DALLAS—In times of rising hostility, exclusivity and hate that bring divisions, Christians should strive to understand how God hears and sees people whom others neglect, speakers urged Baptist Women in Ministry.
“Dare to be Brave” was the theme and the challenge of the group’s annual gathering, held at Wilshire Baptist Church in Dallas prior to the Cooperative Baptist Fellowship general assembly.
When confronted with antagonism, followers of Christ should emulate the way God responds to injustice, said Raquel Contreras, director and publisher for the Baptist Spanish Publishing House.
God cares for outcasts
The story of Hagar in Genesis 16 reveals God’s care for outcasts, Contreras said.
Hagar bore a son for Abram at the insistence of Sarai and then was rejected by both of them.
Although Hagar was obeying the command of her mistress, Contreras confessed she grew up seeing it as the story of a slave who had done something wrong and deserved God’s punishment.
“I grew up believing God was always seeing what we did, and he did that to then judge us,” Contreras said.
But Genesis does not talk about God seeing Hagar to judge her, she noted. Instead, the story says God saw Hagar even when Sarai mistreated her and Abram ignored her, she observed.
It is easy to ignore the humanity of a slave, even when modern readers first encounter Hagar’s story, Contreras said. But the complexity of the conflict can be seen when one considers Sarai and Hagar came from distinct backgrounds, she added.
Sign up for our weekly email newsletter.
Sarai “forgot, even though Hagar was a slave, she had her own personality,” Contreras said. “Hagar had her own position in the world.”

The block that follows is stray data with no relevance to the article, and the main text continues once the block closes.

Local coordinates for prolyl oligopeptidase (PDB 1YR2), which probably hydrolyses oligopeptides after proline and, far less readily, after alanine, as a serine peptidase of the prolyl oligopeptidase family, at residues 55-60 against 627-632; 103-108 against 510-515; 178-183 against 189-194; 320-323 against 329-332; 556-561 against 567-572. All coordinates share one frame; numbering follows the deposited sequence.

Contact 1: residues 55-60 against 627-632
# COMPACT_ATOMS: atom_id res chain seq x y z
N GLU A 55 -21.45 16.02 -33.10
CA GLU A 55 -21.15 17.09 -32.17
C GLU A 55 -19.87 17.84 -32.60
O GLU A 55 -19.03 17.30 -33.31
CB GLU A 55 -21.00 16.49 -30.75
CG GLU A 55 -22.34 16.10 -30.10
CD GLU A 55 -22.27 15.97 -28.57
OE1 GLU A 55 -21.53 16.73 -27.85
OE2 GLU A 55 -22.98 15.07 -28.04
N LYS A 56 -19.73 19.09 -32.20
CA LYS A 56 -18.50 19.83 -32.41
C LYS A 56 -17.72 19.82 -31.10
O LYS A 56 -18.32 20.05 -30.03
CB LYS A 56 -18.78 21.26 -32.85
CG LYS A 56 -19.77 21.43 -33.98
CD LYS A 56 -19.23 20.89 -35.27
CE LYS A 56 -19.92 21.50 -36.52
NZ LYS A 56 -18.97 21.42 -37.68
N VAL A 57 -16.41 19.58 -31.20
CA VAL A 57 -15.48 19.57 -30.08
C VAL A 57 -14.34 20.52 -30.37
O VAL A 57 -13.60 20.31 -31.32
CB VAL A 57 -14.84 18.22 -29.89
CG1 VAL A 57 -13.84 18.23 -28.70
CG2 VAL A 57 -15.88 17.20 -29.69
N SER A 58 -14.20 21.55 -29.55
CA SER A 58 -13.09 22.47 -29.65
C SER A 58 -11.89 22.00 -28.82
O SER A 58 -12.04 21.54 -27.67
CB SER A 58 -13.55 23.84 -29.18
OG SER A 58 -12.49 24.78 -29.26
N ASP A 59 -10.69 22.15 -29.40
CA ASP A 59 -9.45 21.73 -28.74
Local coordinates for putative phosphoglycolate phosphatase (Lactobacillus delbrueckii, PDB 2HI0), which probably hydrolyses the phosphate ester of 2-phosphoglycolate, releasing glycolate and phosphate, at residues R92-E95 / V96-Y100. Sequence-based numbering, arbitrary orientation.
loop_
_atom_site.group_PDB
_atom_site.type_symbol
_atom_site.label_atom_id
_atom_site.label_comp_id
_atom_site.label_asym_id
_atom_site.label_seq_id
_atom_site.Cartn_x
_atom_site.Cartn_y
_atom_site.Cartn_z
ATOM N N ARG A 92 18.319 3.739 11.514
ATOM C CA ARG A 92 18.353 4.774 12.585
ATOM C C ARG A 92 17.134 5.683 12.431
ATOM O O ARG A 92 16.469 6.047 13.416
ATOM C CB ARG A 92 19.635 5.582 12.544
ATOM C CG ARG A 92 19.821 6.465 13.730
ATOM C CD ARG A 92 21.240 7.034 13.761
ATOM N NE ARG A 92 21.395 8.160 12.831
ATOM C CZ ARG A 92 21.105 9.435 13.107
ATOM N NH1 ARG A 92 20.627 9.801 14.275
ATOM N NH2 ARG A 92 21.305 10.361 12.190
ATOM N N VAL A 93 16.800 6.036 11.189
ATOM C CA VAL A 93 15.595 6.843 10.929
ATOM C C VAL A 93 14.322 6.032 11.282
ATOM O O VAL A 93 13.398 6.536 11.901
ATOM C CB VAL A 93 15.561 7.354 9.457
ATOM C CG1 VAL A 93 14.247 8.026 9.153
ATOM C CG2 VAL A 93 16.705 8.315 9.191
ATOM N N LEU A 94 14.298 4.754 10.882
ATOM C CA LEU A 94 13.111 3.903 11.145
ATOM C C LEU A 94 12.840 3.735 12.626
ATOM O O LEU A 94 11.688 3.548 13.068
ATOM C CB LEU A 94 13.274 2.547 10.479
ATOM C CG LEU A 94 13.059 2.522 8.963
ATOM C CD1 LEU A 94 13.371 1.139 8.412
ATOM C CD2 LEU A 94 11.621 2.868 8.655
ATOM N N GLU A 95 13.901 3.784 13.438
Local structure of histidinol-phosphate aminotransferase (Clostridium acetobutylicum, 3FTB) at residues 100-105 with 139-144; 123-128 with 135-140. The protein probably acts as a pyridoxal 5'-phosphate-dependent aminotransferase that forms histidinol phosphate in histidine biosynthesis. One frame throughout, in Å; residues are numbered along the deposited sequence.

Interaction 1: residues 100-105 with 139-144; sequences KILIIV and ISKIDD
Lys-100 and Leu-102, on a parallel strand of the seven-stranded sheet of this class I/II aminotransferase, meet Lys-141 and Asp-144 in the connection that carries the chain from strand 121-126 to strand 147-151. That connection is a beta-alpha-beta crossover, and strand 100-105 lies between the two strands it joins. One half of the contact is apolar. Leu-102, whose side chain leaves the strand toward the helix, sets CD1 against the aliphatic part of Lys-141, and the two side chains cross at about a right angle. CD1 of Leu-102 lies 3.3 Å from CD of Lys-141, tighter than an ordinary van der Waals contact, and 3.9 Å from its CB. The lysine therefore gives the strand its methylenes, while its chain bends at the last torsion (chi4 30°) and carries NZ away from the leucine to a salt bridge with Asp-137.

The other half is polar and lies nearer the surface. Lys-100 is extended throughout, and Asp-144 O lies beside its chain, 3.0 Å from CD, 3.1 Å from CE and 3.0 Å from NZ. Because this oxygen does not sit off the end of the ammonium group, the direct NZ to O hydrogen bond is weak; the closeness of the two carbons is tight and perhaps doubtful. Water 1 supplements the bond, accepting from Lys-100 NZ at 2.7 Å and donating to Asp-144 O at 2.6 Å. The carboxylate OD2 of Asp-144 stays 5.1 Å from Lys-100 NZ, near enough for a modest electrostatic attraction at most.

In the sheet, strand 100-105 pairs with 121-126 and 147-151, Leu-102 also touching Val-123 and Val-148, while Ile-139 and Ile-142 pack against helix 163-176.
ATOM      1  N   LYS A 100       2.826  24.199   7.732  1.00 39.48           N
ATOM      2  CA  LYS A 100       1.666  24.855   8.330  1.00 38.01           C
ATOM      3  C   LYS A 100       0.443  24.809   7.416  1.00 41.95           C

‘The God who sees me’
Genesis 16 says the conflict with Sarai lead Hagar to run away to the desert, but even though everyone else had pushed her out, God still met Hagar where she was.
“In the midst of all, God heard and saw” Hagar, Contreras said.
Hagar gives God the name “El Roi,” meaning “the God who sees me,” she said, a testimony to God’s concern for outcasts.
“She was a servant, an outcast, and she is still able to give God a name,” Contreras said.
Just as God saw and heard Hagar, Christ’s church must hear and see the one who have been cast away, Contreras insisted.
Even when divisions emerge, the focus of the church must remain on the one who has promised complete redemption, she said.
When Hagar felt lost and desperate, God saw her and heard her, and then God gave her the promise of many descendants through her son Ishmael, Contreras noted.
The church must announce that hope and live in light of it, she said.
“Be brave,” Contreras urged. “God is with us.”